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how to transition to mental math

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Ronit Bird.  Promote visualization.  


Does she have any disabilities?  Just likes fingers?  For many kids fingers are a normal stage.  But if it's *staying* fingers and you suspect disabilities or something going on, then you step up your intervention to improve visualization strategies for the math.  Personally, I LOVE Ronit Bird.  You can get her Dots ebook for under $10.  Highly recommend.

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Have you looked at Touch Math?  


The Ronit Bird ebooks are so inexpensive, you could look at them and *see* if Dots would apply.  You really never know with people.  And I don't know about your situation enough to know if there's some ID or other things going on.  It sort of depends on what your goal is, kwim?  Maybe think in terms of functional goals, like I want to be able to add money and use money in a store or estimate my grocery cost or play dominoes or that kind of thing without needing fingers.  If you get some practical goals like that, then work backwards.  The RB Dots book is *deceptively* simple.  By the time you've gone through that you'll have done not only basic numeracy but all her add/subtract facts.  And she'll be doing them visually, which will move her away from the fingers.  And RB has enough activities for each step that she can *probably* get it to click.  Since the ebook is under $10, it would be worth a try.  And it would translate directly to life skills.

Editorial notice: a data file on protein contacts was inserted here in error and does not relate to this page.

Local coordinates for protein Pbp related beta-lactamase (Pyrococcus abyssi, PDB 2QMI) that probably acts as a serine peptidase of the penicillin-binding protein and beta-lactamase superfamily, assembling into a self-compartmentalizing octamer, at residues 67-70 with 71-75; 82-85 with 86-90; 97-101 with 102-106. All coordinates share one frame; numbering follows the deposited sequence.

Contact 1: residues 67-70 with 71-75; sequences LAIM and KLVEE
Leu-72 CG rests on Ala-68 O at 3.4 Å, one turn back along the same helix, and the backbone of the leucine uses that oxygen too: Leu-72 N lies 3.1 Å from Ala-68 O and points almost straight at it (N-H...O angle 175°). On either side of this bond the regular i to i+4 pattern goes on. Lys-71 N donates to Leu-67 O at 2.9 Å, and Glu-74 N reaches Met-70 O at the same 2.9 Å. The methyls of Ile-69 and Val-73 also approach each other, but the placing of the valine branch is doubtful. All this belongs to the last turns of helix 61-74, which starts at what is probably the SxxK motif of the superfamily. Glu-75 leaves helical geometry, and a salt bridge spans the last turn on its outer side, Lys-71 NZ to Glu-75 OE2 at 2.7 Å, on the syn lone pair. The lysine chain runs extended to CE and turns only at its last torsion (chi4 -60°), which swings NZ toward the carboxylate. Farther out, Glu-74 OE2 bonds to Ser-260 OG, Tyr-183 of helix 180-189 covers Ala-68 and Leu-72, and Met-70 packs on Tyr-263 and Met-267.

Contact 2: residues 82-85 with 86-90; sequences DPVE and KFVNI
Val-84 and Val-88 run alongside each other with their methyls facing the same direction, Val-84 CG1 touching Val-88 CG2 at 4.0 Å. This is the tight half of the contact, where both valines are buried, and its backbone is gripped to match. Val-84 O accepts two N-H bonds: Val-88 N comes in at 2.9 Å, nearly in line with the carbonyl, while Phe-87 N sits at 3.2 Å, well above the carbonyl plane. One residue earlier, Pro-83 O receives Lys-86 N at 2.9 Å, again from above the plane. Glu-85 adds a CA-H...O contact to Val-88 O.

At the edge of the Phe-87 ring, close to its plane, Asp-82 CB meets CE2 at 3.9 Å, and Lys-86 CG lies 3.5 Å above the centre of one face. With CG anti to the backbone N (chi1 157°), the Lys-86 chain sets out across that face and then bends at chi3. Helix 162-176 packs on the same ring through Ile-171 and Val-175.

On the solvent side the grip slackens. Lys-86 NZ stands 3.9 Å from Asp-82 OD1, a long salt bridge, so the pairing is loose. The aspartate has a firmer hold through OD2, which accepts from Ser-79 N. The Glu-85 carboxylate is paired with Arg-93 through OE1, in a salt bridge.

RB's C-Rods ebook is next, and it will move them into more complicated math (with 10s, etc.).  That would be the logical next step.  


If she were younger and wanted a curriculum, Touch Math would be an option.  There are lots of ways to do things.  I'm just thinking you *might* be able to sneak in Dots more easily.  It's sort of cute, with games and videos, and it can be done in short sessions.  Depending on how well she did she might get through it in a week or two.  Then go right into C-Rods.  C-rods will continue with dots, introduce the cuisinaire rods, and even bring in abacus.  Just a good, versatile approach.  


Another way to approach it (just giving you options to see what clicks) would be to try the Finger Soroban method.  You can google for instructions.  I did some with my ds, who has dyscalculia, and he enjoyed it.  He doesn't use it now, but it was a good stage for us.  


Just checking, but is she able to count to 50 or 100?  Able to tell you what number comes before another number?  I really don't know what adult dyscalculia looks like.  For my ds, even those basic things have been hard.  She might have some gaps in number sense that are actually the *reason* the calculation concepts don't click.  Like if you don't easily know that 7 comes before 8, then it's really hard to get the right answer for 70 + 10, kwim?  You could get some books on dyscalculia.  Sousa's How the Brain Learns Math is one.

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